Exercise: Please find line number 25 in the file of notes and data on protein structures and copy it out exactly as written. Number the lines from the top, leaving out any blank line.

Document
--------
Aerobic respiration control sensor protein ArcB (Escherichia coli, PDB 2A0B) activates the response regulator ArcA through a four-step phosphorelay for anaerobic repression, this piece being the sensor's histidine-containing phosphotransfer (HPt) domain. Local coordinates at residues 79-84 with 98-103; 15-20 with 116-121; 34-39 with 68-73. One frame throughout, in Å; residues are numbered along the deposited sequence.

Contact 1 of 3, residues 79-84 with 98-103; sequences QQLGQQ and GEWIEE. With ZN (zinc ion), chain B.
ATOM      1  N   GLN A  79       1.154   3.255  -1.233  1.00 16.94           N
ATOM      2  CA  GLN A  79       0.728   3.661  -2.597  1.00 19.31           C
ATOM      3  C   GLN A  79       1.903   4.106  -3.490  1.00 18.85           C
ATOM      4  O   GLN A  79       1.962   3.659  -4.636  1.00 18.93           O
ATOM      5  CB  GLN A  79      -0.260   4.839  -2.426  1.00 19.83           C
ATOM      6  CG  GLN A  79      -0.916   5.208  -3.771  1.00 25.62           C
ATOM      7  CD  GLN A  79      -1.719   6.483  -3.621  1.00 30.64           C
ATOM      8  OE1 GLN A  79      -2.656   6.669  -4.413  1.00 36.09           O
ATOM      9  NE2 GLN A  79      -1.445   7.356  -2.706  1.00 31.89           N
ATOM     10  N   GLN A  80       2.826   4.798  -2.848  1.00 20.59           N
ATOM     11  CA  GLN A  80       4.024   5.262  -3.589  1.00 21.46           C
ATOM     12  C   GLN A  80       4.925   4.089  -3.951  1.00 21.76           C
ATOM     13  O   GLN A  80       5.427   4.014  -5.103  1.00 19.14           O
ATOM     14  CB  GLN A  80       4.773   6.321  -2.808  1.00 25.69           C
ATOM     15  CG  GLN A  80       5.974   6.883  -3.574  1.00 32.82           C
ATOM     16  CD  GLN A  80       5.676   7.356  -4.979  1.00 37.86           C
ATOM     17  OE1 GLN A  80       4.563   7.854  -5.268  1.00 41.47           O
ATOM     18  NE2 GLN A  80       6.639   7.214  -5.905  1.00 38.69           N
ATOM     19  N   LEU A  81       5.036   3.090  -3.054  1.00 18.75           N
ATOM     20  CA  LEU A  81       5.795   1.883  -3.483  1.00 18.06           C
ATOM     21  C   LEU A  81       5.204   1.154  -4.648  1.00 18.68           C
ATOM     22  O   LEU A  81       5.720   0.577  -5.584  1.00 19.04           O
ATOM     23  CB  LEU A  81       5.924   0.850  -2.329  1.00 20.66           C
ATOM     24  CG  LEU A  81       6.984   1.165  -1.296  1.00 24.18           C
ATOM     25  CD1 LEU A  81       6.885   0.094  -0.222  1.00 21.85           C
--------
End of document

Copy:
ATOM     23  CB  LEU A  81       5.924   0.850  -2.329  1.00 20.66           C